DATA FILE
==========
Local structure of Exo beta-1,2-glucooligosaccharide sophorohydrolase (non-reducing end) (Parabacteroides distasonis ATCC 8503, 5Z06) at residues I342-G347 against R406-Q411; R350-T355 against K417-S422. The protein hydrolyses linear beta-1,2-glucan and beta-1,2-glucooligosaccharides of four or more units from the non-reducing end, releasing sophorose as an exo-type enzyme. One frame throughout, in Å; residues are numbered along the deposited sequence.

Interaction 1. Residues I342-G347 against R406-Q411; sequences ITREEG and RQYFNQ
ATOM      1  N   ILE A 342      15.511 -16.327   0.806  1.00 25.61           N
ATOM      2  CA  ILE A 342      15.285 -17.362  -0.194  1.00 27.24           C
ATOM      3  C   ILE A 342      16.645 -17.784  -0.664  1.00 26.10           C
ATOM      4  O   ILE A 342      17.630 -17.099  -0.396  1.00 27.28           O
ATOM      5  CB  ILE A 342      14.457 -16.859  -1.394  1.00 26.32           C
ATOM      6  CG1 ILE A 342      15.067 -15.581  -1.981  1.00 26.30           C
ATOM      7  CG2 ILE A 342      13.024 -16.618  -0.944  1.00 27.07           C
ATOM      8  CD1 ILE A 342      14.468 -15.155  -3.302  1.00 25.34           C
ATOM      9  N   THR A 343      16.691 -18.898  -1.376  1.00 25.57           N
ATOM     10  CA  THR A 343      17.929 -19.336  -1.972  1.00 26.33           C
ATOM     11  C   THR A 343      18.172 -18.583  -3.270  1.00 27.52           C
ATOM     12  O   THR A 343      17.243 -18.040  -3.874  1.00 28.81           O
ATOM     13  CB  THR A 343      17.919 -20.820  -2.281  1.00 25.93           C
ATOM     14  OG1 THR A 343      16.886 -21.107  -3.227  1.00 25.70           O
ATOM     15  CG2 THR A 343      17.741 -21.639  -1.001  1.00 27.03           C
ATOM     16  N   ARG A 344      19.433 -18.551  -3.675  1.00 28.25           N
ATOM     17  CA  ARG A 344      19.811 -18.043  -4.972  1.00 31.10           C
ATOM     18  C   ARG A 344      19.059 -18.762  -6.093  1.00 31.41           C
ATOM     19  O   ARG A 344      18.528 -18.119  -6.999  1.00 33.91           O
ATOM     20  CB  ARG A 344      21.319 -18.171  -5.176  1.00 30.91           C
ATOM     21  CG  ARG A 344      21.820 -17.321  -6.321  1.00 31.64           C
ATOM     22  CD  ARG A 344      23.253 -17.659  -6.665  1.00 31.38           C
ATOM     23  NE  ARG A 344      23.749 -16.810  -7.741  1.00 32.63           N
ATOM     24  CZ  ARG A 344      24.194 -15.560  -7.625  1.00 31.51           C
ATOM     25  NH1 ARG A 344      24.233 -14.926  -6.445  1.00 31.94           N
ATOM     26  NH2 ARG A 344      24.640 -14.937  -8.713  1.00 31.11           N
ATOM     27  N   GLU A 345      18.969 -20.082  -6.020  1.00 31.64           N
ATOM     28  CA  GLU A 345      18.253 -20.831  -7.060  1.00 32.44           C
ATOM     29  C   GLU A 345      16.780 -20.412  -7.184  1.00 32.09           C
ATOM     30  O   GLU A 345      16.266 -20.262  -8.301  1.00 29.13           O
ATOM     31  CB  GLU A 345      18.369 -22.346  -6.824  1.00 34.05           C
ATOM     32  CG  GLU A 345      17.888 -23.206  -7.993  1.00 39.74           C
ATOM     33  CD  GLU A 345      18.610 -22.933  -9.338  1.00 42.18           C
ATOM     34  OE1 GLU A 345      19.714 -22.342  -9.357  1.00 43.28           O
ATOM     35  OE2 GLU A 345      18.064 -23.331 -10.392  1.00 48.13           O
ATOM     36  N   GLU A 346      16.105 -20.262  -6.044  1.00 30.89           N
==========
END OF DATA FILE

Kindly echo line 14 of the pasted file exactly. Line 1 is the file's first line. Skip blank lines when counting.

ATOM     12  O   THR A 343      17.243 -18.040  -3.874  1.00 28.81           O